Glickstein served until recently as CEO of the Israel Tennis Association. He was approached by Ingber about potentially getting involved in a number of tennis-related projects. “I thought the JTP program was a very positive, professional, educational project, so I got involved,” he reports. He reiterates the goals of the program: “to give mainly Jewish American kids a chance to get to the top of the tennis world, to get a Jewish education and to connect to Israel. It will also give them an opportunity to connect to all of the Jewish people in Florida and elsewhere.”

Shahar Peer, 31 and five months pregnant, enjoyed participating in the JTP kickoff. “It was an honor to join the JTP at their event last weekend in Florida. I enjoyed sharing the court with Shlomo and coming out to support this important new program to develop Jewish tennis players. It is exciting that there is a program to focus on tennis skills, Jewish identity and connection to Israel.”

Peer reached the highest ranking of any Israeli tennis player in history: Her best singles’ ranking was No. 11; she reached No. 14 in doubles. She won five career singles and three doubles titles on the Women’s Tennis Association (WTA) tour. Peer retired from professional tennis in February 2017

Fans were impressed with Glickstein and Peer’s commitment to the new organization—and, of course, with their skills on the court. In a phone interview with JNS in Israel, Glickstein says he “plays sometimes,” noting that “you never forget how to play; it is still in your blood.”

He adds, “I can still hit the ball,” though concedes that it’s “a little harder on the legs. I don’t move as well as I used to!”

Canadian documentary filmmaker, writer and investigative journalist Ian Halperin was one of the honored guests at the March 16 weekend tennis event. He is the author and/or co-author of nine books about such celebrities as Michael Jackson, Celine Dion, James Taylor and Kurt Cobain. He recently served as executive producer of the movie, “Wish You Weren’t Here: The Dark Side of Roger Waters.”

Halperin shares that his father, a Holocaust survivor, had to hide in a hole when he was 6 years old to survive. “When Roger Waters said that Israel is worse than Nazi Germany, I couldn’t stand it.” He made the film about Waters, following him all over North America in the attempt to get “under his skin.”

But the weekend in South Florida was not at controversial. An elated Halperin tweeted a picture with himself, Peer and Glickstein and wrote, “Honored to have played this weekend with top two Israeli players ever, Shahar Peer and Shlomo Glickstein. Jewish Tennis Project #saynotobds.”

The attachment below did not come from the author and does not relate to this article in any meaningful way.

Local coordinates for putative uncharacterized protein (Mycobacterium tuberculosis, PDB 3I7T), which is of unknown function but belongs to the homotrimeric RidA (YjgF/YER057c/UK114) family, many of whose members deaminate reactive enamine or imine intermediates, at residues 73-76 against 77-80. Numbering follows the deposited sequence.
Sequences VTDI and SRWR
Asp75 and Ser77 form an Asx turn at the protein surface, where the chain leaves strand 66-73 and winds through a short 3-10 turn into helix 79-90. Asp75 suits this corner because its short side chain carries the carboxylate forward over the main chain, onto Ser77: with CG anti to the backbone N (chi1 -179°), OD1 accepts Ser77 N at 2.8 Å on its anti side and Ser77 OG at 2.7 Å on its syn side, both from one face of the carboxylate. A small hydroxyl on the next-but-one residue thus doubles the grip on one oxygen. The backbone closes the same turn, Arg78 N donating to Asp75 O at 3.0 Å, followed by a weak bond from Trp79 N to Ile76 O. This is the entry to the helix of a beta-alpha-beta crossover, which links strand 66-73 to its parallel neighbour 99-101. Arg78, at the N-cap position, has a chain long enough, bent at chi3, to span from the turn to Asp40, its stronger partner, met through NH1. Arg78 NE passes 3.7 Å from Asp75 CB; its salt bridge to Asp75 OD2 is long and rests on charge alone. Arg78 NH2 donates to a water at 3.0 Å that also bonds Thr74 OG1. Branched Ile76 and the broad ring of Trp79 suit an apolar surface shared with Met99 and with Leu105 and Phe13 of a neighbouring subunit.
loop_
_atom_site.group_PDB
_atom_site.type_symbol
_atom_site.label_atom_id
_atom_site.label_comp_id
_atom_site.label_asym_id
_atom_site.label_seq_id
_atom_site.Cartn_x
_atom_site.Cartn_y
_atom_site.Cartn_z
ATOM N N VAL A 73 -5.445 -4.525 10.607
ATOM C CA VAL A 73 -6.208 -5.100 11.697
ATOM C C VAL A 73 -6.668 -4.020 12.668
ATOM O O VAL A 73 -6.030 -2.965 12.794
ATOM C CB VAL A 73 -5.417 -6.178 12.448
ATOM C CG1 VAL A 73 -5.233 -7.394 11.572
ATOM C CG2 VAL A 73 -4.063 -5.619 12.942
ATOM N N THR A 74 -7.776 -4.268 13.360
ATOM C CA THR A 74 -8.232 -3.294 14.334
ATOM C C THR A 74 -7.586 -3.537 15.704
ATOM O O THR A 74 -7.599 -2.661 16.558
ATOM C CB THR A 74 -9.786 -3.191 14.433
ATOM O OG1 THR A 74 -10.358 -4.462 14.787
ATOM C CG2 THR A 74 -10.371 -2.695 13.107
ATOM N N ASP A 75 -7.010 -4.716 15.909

Halperin states that “Glickstein is to Israeli and Jewish athletes what Jackie Robinson was to the African-American community!” He was impressed that both sports stars played three hours a day “and didn’t miss a ball.” Halpern describes Peer as “the best volleyer in the game, even at five months pregnant.”

He says the “weekend was monumental and historic,” as it not only brought the top two Israeli tennis legends on the same court, but more importantly, put smiles on the kids’ faces.

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Original Article on The OKClarity

Passover is known in our tradition as the holiday of freedom and liberation. Yet, the Pesach season is often muddled with anxiety and family stress. This time of year is especially difficult for individuals and families dealing with mental health and substance abuse issues, and in today’s world who isn’t dealing with something?

“The Jewish holidays and Pesach in particular can be festive and meaningful,” observes Rabbi Elie Weinstock of Congregation Kehilath Jeshurun on Manhattan’s Upper East Side. “But Pesach can be very stressful, especially for those with mental health issues. Whether it be the obsessive cleaning or the ingathering of family, the Pesach infrastructure tends to increase family stress and anxiety.”

Additionally, students are on break from their studies. This means a long period of time with little structure. Structure tends to be a positive thing for most people. The lack of structure during the Passover season tends to increase anxiety and create more space for individual & family stress to surface.

Veteran therapists working with the Orthodox Jewish community offer insights and suggestions for better managing this pre-Passover and Passover stress and anxiety. The first step is always understanding what Pesach represents and brings up for each of us as we prepare to be with nuclear and extend families.

Your expectations and their connection to Pesach anxiety and family stress